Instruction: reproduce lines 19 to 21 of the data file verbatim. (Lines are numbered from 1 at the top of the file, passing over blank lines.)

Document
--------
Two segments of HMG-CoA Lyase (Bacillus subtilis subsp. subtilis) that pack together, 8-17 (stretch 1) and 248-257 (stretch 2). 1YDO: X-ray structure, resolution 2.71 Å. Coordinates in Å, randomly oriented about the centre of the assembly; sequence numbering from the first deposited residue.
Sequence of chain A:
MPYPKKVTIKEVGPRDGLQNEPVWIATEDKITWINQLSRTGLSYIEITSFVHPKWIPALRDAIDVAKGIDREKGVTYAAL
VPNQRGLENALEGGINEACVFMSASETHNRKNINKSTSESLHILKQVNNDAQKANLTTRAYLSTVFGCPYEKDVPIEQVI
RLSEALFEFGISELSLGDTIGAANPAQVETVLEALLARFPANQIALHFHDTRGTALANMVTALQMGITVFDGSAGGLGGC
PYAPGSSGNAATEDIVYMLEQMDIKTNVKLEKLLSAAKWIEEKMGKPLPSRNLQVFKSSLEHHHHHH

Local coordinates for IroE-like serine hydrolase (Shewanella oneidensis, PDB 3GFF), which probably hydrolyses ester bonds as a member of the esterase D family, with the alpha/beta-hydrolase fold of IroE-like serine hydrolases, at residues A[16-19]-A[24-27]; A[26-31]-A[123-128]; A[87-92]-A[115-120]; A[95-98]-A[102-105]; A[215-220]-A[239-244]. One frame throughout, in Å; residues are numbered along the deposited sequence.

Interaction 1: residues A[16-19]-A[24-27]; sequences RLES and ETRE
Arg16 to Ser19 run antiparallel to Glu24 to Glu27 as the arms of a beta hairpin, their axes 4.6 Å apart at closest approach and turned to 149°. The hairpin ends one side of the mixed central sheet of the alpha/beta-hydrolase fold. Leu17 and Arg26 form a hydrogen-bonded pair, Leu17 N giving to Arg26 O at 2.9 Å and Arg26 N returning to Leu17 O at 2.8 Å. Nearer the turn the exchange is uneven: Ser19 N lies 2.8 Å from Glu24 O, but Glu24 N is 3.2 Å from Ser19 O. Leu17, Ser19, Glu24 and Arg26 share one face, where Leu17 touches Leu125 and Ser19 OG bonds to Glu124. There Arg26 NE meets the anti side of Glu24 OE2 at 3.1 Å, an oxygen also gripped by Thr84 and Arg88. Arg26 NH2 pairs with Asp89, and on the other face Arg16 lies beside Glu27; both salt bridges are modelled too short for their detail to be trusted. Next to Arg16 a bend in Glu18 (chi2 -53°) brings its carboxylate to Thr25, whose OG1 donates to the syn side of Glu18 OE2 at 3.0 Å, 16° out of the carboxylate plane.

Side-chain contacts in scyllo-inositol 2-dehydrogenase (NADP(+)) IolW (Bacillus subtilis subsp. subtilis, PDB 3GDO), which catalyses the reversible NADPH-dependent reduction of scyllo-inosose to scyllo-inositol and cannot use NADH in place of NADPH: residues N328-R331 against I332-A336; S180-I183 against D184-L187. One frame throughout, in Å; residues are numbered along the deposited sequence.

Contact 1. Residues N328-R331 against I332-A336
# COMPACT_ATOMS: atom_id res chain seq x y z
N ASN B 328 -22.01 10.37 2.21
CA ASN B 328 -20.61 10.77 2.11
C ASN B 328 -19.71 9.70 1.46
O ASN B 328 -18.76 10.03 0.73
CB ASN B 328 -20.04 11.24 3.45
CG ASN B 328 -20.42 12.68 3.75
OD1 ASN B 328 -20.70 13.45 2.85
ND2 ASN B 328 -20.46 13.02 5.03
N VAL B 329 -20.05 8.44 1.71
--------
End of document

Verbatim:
OD1 ASN B 328 -20.70 13.45 2.85
ND2 ASN B 328 -20.46 13.02 5.03
N VAL B 329 -20.05 8.44 1.71